Showing posts from October, 2012

The Rich and the Poor

Some weeks back, a fellow St Mary’s College Old Boy created a group on Whatsapp for some of those who were in our year group.  For those who do not know, Whatsapp is an Instant Messaging application for your phone.  Anyway, one of the big topics in the group has been around the shrinking middle-class and the perception, rightly or wrongly, that those who have, care little about those who do not have.

There is little doubt that this is perhaps one of the bigger debates facing our generation.  After decades of progress in reducing social inequality in Latin America and the Caribbean, there is concern that it is on the increase again.  Statistically speaking the Gini coefficients (economic measure of social inequality within a nation) does suggest that inequality is on the increase in the US and the UK.
In the United States, the plight of the middle class has been the subject of much focus during the Presidential election.  Documentaries like David Guggenheim’s Waiting for Superman and…

Living in an Era of Great Change

Last Friday night, I was on the 7.30pm train from London to Edinburgh.  After a few minutes, I ended up chatting with a Beijing businessman who was touring the UK with his daughter.  He spoke excellent English. 
As our conversation evolved, we began to touch on two of my favourite subjects these days - politics and economics.  In just a couple weeks or so, China will get a new President as the Communist Party holds its once-a-decade power transition Congress when Xi Jinping is expected to be selected as the country's next leader.  The transition has been made messy thanks to the political scandal triggered by the death of the British businessman Neil Heywood in the Chinese city of Chongqing nearly a year ago.
My new friend was not too keen to speak about the Neil Heywood affair but he is of the view that China is at a cross road.  Rather than continue along the same path, there are many who believe that it is time to slow down its pace of reform and immerse itself in another cult…

Battle Against Inequality

Like many of us, I watched the Vice Presidential candidate debate with interest.  Yes the two candidates represented two very distinct viewpoints but they are not as diametrically opposed as one may at first assume.  Most importantly, they agree that the US middle class is under pressure and that something needs to be done.  I agree that this is where the focus needs to be but not just for the US but for other areas of the world including the UK and the Caribbean as well.
I remember sitting in a graduate ‘development economics’ class back in the late nineties here in the UK as we evaluated levels of economic inequality using Gini coefficients.  These ratios measure the extent to which income is unevenly distributed within any given country.  My lecturer pointed out that inequality was greatest in Latin America and that this inequality was at least partly responsible for their high crime levels, poor overall economic performance and other socio-economic challenges.  Ironically things …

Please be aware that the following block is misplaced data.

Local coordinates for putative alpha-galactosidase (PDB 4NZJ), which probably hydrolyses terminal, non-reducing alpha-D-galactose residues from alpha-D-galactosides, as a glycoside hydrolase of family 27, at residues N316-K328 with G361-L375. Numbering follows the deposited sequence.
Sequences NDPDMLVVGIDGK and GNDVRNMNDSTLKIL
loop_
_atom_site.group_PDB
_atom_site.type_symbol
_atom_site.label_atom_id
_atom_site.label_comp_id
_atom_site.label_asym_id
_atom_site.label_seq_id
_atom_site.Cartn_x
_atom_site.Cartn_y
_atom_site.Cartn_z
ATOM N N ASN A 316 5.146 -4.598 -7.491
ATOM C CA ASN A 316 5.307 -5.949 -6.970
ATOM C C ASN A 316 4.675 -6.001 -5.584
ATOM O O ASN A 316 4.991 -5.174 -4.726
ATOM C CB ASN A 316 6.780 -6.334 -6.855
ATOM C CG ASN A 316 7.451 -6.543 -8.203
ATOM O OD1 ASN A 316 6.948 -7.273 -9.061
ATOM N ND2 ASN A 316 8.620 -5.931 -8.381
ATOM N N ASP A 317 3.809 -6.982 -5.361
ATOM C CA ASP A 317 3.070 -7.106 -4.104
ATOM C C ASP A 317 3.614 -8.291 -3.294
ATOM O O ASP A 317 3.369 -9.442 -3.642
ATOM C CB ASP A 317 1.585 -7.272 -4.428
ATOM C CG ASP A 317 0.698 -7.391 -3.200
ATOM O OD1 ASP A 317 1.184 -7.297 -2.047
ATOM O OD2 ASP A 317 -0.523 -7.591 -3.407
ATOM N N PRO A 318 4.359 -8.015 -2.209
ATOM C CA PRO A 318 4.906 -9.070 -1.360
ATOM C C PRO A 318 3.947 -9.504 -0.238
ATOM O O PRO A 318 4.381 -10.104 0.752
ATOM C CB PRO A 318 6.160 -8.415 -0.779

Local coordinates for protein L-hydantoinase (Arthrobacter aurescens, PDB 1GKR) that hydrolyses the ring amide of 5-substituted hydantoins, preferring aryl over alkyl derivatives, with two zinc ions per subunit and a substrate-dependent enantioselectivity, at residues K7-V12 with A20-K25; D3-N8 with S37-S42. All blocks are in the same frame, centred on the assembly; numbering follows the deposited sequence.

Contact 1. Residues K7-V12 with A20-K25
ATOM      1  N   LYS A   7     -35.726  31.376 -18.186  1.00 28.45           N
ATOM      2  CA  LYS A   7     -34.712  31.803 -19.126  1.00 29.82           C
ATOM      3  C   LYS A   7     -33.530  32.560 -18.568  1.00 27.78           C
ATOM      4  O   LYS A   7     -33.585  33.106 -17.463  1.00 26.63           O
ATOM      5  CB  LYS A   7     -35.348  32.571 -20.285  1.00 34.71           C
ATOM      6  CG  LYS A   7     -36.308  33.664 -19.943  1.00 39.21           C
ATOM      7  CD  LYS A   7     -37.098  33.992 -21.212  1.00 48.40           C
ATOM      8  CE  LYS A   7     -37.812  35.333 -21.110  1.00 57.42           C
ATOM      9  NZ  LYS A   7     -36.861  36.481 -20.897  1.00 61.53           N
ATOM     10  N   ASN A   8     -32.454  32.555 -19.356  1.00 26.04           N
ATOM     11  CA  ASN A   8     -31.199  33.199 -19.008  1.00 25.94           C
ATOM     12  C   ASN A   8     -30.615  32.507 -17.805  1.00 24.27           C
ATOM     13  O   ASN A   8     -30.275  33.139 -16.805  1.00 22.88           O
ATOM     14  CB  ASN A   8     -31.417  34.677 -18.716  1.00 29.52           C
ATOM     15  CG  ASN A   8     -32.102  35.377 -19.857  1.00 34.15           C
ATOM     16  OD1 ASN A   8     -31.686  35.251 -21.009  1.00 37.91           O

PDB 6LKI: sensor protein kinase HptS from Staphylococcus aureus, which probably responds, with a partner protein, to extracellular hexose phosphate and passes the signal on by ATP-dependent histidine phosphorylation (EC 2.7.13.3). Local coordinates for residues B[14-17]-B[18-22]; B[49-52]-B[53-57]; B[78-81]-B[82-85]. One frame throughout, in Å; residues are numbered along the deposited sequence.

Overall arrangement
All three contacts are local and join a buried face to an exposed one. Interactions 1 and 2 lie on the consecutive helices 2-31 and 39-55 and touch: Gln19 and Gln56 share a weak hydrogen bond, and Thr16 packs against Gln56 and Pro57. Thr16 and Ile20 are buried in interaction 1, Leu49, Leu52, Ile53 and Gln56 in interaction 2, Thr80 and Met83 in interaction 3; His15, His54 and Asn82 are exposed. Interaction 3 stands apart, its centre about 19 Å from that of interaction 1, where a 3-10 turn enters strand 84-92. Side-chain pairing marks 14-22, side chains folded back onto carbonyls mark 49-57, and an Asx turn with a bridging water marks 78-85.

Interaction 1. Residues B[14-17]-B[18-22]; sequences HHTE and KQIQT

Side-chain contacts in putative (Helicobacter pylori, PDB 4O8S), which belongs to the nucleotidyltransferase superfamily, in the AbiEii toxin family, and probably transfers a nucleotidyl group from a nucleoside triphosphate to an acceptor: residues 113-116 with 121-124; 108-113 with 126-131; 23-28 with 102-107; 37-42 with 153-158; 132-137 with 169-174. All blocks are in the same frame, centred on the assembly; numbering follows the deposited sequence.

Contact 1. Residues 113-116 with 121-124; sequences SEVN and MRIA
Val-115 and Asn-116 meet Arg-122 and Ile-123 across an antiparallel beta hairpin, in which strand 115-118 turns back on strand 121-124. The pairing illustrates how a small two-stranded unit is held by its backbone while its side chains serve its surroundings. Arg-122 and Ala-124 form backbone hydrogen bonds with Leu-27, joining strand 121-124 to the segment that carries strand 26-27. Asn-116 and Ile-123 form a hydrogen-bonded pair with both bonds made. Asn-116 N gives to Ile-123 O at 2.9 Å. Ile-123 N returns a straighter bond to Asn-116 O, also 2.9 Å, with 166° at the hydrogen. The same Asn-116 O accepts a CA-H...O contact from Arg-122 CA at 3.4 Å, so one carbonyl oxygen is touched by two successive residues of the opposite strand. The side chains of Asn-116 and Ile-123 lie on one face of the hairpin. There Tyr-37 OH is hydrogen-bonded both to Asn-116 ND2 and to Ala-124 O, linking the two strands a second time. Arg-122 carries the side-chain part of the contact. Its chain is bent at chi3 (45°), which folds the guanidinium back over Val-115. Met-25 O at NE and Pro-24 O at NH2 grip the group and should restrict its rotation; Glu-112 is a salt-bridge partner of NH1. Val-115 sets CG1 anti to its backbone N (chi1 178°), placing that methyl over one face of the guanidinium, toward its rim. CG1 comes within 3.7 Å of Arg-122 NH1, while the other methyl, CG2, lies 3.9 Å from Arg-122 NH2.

Obama’s Great Debate

This week’s Economist reported on an unscientific poll of hundreds of academic and business economists.  There were asked which U.S. Presidential candidate had the better economic plan.  By a very large margin, the respondents preferred President Obama’s economic plan.  Not only that, they credit him with having a better grasp of economics, and think him more likely to appoint a good economic team.  Finally, the respondents do not hold the disappointing recovery against Obama as over half of them rated his performance as good or very good.  This compares favourably to the 5% who said the same about George W Bush about 4 years ago when this same poll was last conducted by the magazine.

So it is against this background that I was thinking about his performance in the first debate.  Critics say that he may be charming but that he was never a great debater.  It is unfair to compare him to John McCain who was awful but Hillary Clinton ran rings around him as they both sought the Democrati…

The 20 Year Curse

So a husband follows his wife and another man to a hotel room.  He looks around and makes sure that no one is looking at him and then he begins to peek through the key hole to see what the two people are up to.  As the two fling off their clothes, his wife’s top catches on the doorknob, blocking the husband’s view of what happens next…and leaving his faith in their fidelity intact.  Apologies if I offended anyone’s delicate sensibilities.  I saw this little metaphor at the beginning of a story on the politics of one of our South American neighbours and I thought that it beautifully describes the situation in Trinidad and Tobago as well.
In my mind, it is crystal clear that the official narrative surrounding Clause / Section 34 is incomplete.  So much more happened after that keyhole was blocked.  The timelines which have been widely published strongly suggest as much.  The naïve amongst us may choose to believe that all is well and we should move on but we cannot.  I even read some d…